Thursday, December 31, 2009

Year ends with mortgage interest rates on the rise

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The current average 30-year FRM, at 5.14 percent, is up from 5.05 percent last week, and up from 5.10 percent a year ago.

by Broderick Perkins
© 2009 DeadlineNews.Com

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Deadline Newsroom - The average interest rate on a 30-year, fixed-rate mortgage (FRM) rose further above the 5 percent market to 5.14 percent this week, according to Freddie Mac's weekly Primary Mortgage Market Survey (PMMS).

For the week ending New Year's Eve, the rate comes with a 0.7 percent point. One point is one percent of the total amount financed.

"Although long-term mortgage rates rose for the fourth week in a row, they still remain affordable by historical standards," said Frank Nothaft, Freddie Mac vice president and chief economist.

"Based on today's median loan amount of $138,000, monthly principal and interest payments for a 30-year fixed-rate mortgage are close to one-third less than a decade ago when rates peaked at 8.6 percent in May 2000. This translates into almost 50 percent less in interest payments over the full 30-year term.

The current average 30-year FRM, at 5.14 percent, is up from 5.05 percent last week, and up from 5.10 percent a year ago, Freddie said.

The 15-year FRM this week averaged 4.54 percent with an average 0.7 point, also up from last week when it averaged 4.45 percent, but down from year ago at this time, when the 15-year FRM averaged 4.83 percent.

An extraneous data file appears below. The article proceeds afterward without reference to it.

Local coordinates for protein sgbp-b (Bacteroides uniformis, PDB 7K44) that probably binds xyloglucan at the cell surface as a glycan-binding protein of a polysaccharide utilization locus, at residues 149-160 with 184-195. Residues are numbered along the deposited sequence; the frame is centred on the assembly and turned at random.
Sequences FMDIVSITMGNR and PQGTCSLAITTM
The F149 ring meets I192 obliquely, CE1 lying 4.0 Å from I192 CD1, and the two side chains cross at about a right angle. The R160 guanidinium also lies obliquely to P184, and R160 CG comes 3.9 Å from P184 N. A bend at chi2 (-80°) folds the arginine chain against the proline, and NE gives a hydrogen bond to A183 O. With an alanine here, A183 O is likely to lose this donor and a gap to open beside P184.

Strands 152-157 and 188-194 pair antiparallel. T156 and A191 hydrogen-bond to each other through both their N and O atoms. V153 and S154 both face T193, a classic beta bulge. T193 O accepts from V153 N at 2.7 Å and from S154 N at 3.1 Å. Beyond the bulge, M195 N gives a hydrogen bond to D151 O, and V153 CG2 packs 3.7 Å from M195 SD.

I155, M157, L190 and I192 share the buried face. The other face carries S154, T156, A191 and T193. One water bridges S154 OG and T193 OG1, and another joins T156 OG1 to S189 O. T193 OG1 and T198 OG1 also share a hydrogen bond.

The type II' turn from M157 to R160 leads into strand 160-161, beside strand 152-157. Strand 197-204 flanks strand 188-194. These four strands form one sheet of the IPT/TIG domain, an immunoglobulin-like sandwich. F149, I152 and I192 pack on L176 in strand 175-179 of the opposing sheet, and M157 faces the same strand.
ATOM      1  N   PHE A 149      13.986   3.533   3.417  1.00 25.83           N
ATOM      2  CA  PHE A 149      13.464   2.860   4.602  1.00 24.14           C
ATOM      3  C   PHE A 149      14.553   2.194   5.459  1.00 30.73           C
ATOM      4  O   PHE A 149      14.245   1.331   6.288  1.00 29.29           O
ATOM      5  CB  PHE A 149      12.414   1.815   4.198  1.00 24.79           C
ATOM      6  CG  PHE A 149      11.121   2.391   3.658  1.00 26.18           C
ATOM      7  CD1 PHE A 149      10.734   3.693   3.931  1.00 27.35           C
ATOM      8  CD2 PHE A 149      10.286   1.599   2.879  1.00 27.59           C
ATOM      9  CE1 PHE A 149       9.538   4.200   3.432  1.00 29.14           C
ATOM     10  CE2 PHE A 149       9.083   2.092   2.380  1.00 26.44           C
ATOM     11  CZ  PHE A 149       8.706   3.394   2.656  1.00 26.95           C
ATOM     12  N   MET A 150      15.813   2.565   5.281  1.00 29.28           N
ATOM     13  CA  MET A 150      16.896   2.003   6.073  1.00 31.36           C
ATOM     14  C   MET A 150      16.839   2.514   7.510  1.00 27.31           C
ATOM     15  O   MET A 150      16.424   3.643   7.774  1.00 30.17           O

The 5-year Treasury-indexed hybrid ARM (adjustable rate mortgage) averaged 4.44 percent this week, with an average 0.6 point, nearly unchanged from the 4.40 percent average last week, but more than a full percentage point below 5.57 percent from a year ago.

The week ending Dec. 31, the 1-year Treasury-indexed ARM averaged 4.33 percent, plus an average 0.6 point. Last week the rate was 4.38 percent. Last year, the 1-year ARM averaged 4.85 percent.

Nothaft said, "Nationally, the housing market is slowly improving. House prices rose for the fifth consecutive month in October to the highest level since the beginning of 2009, according to the S&P/Case-Shiller® 20-city composite index. Eleven of the cities experienced positive growth."

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